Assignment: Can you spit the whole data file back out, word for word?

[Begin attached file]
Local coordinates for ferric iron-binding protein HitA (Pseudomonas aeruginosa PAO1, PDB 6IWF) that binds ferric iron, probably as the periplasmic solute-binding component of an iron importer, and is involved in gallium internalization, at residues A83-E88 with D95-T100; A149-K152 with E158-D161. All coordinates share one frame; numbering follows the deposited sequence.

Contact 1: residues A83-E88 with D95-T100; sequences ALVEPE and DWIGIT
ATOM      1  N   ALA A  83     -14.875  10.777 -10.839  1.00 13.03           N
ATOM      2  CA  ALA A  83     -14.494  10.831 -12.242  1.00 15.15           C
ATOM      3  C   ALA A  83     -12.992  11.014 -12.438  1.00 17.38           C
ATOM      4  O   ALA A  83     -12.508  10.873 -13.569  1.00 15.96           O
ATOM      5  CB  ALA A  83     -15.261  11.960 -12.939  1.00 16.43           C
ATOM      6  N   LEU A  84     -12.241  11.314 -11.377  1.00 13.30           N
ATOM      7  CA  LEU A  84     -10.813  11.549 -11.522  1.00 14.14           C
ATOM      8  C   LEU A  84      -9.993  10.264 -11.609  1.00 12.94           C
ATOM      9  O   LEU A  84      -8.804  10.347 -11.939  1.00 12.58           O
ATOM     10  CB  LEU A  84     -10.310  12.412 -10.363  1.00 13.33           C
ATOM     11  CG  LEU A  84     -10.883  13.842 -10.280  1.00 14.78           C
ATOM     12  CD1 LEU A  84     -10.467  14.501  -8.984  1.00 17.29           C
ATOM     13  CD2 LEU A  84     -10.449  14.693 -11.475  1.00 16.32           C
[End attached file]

Local coordinates for ferric iron-binding protein HitA (Pseudomonas aeruginosa PAO1, PDB 6IWF) that binds ferric iron, probably as the periplasmic solute-binding component of an iron importer, and is involved in gallium internalization, at residues A83-E88 with D95-T100; A149-K152 with E158-D161. All coordinates share one frame; numbering follows the deposited sequence.

Contact 1: residues A83-E88 with D95-T100; sequences ALVEPE and DWIGIT
ATOM      1  N   ALA A  83     -14.875  10.777 -10.839  1.00 13.03           N
ATOM      2  CA  ALA A  83     -14.494  10.831 -12.242  1.00 15.15           C
ATOM      3  C   ALA A  83     -12.992  11.014 -12.438  1.00 17.38           C
ATOM      4  O   ALA A  83     -12.508  10.873 -13.569  1.00 15.96           O
ATOM      5  CB  ALA A  83     -15.261  11.960 -12.939  1.00 16.43           C
ATOM      6  N   LEU A  84     -12.241  11.314 -11.377  1.00 13.30           N
ATOM      7  CA  LEU A  84     -10.813  11.549 -11.522  1.00 14.14           C
ATOM      8  C   LEU A  84      -9.993  10.264 -11.609  1.00 12.94           C
ATOM      9  O   LEU A  84      -8.804  10.347 -11.939  1.00 12.58           O
ATOM     10  CB  LEU A  84     -10.310  12.412 -10.363  1.00 13.33           C
ATOM     11  CG  LEU A  84     -10.883  13.842 -10.280  1.00 14.78           C
ATOM     12  CD1 LEU A  84     -10.467  14.501  -8.984  1.00 17.29           C
ATOM     13  CD2 LEU A  84     -10.449  14.693 -11.475  1.00 16.32           C